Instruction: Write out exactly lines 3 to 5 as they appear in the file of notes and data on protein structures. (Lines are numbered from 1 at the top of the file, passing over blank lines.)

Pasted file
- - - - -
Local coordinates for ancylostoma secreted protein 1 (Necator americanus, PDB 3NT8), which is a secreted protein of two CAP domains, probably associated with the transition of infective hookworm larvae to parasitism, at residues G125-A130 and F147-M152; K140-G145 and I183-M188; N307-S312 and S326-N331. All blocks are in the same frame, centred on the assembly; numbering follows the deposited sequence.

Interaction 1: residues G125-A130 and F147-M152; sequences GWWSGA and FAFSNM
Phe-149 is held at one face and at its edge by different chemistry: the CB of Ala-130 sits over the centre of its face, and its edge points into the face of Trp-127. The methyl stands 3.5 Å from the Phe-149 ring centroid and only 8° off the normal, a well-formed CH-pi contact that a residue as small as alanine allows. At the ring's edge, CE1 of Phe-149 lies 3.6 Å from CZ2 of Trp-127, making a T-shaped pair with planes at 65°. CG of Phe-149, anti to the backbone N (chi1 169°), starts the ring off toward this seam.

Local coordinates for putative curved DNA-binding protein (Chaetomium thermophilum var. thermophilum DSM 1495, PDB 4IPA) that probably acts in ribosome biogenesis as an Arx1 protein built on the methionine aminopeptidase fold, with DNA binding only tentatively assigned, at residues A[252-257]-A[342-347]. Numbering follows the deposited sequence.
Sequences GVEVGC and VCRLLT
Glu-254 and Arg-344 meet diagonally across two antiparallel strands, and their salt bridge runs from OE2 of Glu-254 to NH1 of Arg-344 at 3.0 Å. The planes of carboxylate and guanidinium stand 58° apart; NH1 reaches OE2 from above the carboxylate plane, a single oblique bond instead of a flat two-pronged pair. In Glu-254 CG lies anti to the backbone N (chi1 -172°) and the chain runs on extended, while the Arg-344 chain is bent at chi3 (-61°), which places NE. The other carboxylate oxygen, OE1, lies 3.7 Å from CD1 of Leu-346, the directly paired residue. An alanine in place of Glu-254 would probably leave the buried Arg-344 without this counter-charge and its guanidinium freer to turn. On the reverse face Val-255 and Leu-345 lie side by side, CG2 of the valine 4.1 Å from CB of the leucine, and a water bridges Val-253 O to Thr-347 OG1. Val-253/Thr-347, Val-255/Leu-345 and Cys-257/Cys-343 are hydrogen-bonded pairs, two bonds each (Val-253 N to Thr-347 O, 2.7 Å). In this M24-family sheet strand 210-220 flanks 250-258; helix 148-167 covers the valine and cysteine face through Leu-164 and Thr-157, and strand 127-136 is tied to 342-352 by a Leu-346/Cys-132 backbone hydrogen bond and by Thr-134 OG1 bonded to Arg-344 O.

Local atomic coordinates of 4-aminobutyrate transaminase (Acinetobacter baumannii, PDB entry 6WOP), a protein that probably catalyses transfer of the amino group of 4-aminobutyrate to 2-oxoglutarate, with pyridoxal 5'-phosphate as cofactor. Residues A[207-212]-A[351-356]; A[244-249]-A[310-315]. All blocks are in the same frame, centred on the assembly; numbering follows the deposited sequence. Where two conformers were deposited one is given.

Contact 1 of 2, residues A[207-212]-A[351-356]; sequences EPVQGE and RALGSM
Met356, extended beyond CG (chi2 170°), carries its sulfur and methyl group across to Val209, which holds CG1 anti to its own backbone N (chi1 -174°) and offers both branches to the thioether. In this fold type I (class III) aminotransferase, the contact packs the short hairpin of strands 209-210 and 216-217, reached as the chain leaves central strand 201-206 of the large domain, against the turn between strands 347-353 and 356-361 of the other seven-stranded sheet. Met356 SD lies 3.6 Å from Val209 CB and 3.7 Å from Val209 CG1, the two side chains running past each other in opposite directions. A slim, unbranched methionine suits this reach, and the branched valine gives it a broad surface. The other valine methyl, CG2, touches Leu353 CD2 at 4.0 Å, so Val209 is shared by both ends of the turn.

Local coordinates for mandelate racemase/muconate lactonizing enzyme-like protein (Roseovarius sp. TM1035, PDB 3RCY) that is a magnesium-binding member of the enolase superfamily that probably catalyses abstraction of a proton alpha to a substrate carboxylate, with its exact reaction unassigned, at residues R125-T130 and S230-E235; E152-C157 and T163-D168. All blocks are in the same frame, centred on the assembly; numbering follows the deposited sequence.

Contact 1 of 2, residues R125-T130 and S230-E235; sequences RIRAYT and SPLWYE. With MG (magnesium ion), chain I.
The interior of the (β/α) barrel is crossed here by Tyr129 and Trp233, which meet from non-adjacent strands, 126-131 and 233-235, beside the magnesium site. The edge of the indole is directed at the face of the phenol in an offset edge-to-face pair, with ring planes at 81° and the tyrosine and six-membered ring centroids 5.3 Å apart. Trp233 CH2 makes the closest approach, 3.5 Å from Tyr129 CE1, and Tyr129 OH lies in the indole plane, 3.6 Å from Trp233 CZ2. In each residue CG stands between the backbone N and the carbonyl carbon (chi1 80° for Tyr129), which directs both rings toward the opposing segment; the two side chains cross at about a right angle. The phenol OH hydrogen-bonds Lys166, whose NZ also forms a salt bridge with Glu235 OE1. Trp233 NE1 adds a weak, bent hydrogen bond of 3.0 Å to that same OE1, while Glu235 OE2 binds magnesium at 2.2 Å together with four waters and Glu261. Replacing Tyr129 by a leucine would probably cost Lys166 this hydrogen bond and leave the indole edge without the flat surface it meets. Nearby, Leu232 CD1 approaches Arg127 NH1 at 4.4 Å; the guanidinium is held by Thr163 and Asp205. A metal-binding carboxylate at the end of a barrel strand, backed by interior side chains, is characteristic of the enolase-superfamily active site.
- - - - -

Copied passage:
Phe-149 is held at one face and at its edge by different chemistry: the CB of Ala-130 sits over the centre of its face, and its edge points into the face of Trp-127. The methyl stands 3.5 Å from the Phe-149 ring centroid and only 8° off the normal, a well-formed CH-pi contact that a residue as small as alanine allows. At the ring's edge, CE1 of Phe-149 lies 3.6 Å from CZ2 of Trp-127, making a T-shaped pair with planes at 65°. CG of Phe-149, anti to the backbone N (chi1 169°), starts the ring off toward this seam.

Local coordinates for putative curved DNA-binding protein (Chaetomium thermophilum var. thermophilum DSM 1495, PDB 4IPA) that probably acts in ribosome biogenesis as an Arx1 protein built on the methionine aminopeptidase fold, with DNA binding only tentatively assigned, at residues A[252-257]-A[342-347]. Numbering follows the deposited sequence.
Sequences GVEVGC and VCRLLT